Tip: For good restaurant recommendations in Maui, ditch the smartphone apps and instead ask your surf or kayak guide (and your hotel staff) for the places they go to eat. These relaxed restaurants are guaranteed to be a step off the beaten path and will likely save you a few dollars.
Getting Around Maui by Car
Slowing down when visiting Maui is paramount to a successful trip. At no point should you ever be rushed, since the core elements of Maui’s magic can’t be grasped when moving at high speeds.
Tip: A car is a great way to get around the island, but know that the island’s speed limits and locals’ pace on the roads may seem slow compared to the mainland. Following those limits, you’ll relax and notice more of the island. Of course, any road trip on Maui is bound to include distractions like fiery sunsets and whales spouting in the blue, Pacific waters, but keep your focus or pull over to soak it in; many of Maui’s vehicle accidents occur when people take their eyes from the road.
Tip: When driving the famous Road to Hana, be sure to devote an entire day and don’t make plans for that evening. Stop at waterfalls and banana bread stands and sweeping viewpoints of the coast, and if the car behind you is riding your bumper—simply pull over and let them pass and continue at a leisurely pace.
Amazing Food on a Budget
One of the biggest critiques that Maui receives is that food at restaurants is shockingly expensive. Sure, some basic commodities are more expensive here and than other parts of the U.S., but locals know how to find the deals and how to eat on the cheap (see previous tip about asking your guides where they eat). Follow their route to well-priced local flavors at these Maui restaurants, and then cash in those savings for a couple splurge meals—or for another surf lesson.
Tip: For “plate lunch” style local food, check out Da Kitchen in Kihei and Kahului or Aloha Mixed Plate in Lahaina. For fish, Paia Fish Market and Honokowai Okazuya both serve mouth-watering fish plates without the prices you’ll find at fancy restaurants. Or, for an island classic that is friendly on the wallet, stop into Foodland, Tamura’s, or Eskimo Candy for a bowl of poke and rice.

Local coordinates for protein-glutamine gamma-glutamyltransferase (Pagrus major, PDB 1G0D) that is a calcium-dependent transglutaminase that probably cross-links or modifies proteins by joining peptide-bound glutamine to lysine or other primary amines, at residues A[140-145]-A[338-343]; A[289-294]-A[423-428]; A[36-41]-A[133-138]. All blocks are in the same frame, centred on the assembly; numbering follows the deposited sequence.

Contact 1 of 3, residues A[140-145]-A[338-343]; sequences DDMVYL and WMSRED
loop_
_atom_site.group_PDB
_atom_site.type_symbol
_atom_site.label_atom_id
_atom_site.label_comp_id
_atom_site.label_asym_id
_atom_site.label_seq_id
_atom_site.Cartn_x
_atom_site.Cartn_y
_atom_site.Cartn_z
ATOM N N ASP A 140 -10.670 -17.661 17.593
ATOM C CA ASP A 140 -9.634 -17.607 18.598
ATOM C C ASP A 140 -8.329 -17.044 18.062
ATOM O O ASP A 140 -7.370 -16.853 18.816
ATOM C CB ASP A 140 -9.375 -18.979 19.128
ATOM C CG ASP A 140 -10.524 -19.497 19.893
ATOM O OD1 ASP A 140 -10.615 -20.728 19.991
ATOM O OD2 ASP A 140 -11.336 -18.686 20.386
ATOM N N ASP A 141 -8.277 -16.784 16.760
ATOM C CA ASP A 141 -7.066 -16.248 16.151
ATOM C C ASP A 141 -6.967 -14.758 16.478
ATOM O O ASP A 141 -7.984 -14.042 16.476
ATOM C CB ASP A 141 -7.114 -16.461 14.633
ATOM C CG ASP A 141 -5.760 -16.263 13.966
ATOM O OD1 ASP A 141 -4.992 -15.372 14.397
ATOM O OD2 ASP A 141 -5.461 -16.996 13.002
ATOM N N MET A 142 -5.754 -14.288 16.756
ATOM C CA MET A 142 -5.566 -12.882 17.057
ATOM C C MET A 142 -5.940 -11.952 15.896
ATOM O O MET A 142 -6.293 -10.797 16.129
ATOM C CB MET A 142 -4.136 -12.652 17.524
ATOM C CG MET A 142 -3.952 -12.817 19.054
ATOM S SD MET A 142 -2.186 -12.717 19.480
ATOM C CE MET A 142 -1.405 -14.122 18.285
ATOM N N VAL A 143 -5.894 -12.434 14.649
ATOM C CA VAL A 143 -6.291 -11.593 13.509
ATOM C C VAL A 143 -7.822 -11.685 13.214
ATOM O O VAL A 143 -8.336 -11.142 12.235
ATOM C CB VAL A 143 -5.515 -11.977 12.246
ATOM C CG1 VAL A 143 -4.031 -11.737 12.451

Tip: Take advantage of island happy hours. Restaurants such as the Sea House in Napili and 5 Palms in Kihei offer half-priced appetizers and an oceanfront view during their daily afternoon happy hours.
Get Involved: Voluntourism on Maui
Perhaps more so than anything else, a vibrant sense of aloha and community are what make Maui so welcoming. Locals are proud of their island home, and people here are hyper-involved with keeping the island beautiful. To tap into the local community—and lend a hand to the island—spend a morning volunteering with island organizations.
Tip: Spend a morning on a reef cleanup with Trilogy Excursion’s Blue ‘Aina program. Not only can you help clean an island reef and learn about sustainable tourism, but the trip helps raise money for environmental non-profits where you can learn even more about the island.
Tip: For a rare look at Maui’s past, help restore an ancient Hawaiian village site with Maui Cultural Lands. The group leads cleanups in Honokowai Valley every Saturday morning, and you can access a remote section of the island that isn’t open to the public. Doing your part to malama—or take care of—the island, can help to foster a sense of stewardship, which therein creates a deeper bond with the beautiful island around you.